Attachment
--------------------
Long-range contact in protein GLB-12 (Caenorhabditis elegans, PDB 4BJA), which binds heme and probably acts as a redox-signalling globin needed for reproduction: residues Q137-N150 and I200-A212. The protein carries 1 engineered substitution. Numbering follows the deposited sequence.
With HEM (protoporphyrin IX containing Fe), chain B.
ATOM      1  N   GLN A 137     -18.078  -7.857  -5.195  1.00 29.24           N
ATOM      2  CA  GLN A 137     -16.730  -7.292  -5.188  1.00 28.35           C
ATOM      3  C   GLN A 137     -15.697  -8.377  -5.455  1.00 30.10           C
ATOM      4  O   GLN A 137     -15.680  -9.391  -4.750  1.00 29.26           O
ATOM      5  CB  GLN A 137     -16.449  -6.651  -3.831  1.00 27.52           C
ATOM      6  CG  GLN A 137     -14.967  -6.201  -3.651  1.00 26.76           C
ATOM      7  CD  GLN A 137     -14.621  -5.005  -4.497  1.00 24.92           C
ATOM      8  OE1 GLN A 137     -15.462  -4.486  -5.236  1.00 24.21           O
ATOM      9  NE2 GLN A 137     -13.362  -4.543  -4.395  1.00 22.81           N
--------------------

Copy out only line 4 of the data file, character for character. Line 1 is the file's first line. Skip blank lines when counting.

ATOM      2  CA  GLN A 137     -16.730  -7.292  -5.188  1.00 28.35           C